Rutgers Economist Says It Will Be More Than a Year Before NJ Fully Recovers from Recession

NJ Spotlight News | July 18, 2013
Dean of the Edward Bloustein School at Rutgers University James Hughes says New Jersey suffered greatly during the recession and it will take more time to recover than the rest of the nation.

According to numbers released from the state Department of Labor and Workforce Development today, New Jersey’s unemployment rate rose slightly from May to June, going from 8.6 percent to 8.7 percent, but 4,600 jobs were added last month. Dean of the Edward Bloustein School at Rutgers University James Hughes told NJ Today Managing Editor Mike Schneider that the unemployment rate rose because recent college graduates without jobs are considered part of the labor force and unemployed. Because New Jersey fell hard during the recession, Hughes predicts it will take another year and a half before the state returns to pre-recession unemployment levels.

Hughes called the uptick in June unemployment a “seasonal pattern” because of students graduating from college without jobs lined up.

According to the data, 3,300 of the 4,600 jobs added in June were part of government. Gov. Chris Christie has touted the shrinking number of government jobs in the past. Hughes said most of the jobs were in local government and not at the state level, which Christie has discussed. “But sometimes the summer months, public employment numbers behave a little erratically in there. And so they very easily could be counterbalanced by losses next month in July,” he said.

Hughes believes in looking at the bigger picture when studying the economy. “If we actually step back three and a half years, in 2010 we had modest growth of about 7,000 private sector jobs. In 2011, we quadrupled that to 28,000 jobs. Then we doubled that in 2012 to 56,000 jobs. And then based on the first six months of this year, we’re on track to add 70,000 jobs. So sequentially, year by year, we’ve been getting major, major improvements. And that’s sort of the big, broad pattern,” he said. “It could change at any time, but monthly figures there are gonna bounce around and obscure that.”

The growth builds confidence and Hughes said increased confidence in the business community almost parallels job numbers. “So it’s a reflection of businesses, their confidence, their willingness to hire. And then it’s shown as a metric in the job figures,” he said.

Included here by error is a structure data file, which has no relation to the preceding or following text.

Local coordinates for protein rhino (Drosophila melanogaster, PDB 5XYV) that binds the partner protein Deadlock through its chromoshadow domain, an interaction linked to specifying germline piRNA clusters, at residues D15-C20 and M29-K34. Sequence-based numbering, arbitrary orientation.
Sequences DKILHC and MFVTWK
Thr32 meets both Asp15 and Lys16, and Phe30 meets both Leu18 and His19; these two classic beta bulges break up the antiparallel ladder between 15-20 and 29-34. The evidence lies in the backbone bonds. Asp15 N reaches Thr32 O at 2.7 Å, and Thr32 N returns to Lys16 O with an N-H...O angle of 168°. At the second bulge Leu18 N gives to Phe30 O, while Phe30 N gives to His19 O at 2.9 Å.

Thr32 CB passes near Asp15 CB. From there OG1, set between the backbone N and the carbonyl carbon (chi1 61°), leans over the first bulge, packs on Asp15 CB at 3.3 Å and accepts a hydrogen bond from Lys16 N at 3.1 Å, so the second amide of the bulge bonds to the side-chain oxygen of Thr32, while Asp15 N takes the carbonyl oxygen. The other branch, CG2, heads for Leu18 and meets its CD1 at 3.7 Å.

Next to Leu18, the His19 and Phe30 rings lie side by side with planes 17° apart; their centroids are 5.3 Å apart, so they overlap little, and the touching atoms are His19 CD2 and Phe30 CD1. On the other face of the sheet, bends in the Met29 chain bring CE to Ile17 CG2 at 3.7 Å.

Manufacturing jobs in New Jersey have disappeared. Hughes said New Jersey has always been labeled as a blue collar and manufacturing state, but that ended in 1988 when the state started having fewer manufacturing jobs, percentage wise, than the nation as a whole. Now, manufacturing jobs make up 11 percent of the national workforce and just 7 percent in New Jersey, he explained.

“That is a problem with the state economy and it’s one of the reasons we had been lagging. A good part of the national manufacturing recovery was the federal rescue of the automobile industry, which actually turned out to be quite successful and has been a major job generator and has turned around the U.S. based automobile industry. We lost our automobile plants in ’04 and ’05,” Hughes said. “We did not participate in that manufacturing renaissance.”

Hughes said New Jersey is still a bit away from full recovery. “We were deep in the economic abyss. We had lost about 241,000 private sector jobs in the recession and its aftermath. We’ve regained approximately 150,000, 160,000 of those. So we still have to regain 90,000 to 100,000. That’s gonna take us another year and a half to get there,” he said. “The nation’s a little bit ahead of us on that. They may get there in 2014. We’ll get there early 2015. So it’s been a long climb out of a deep hole.”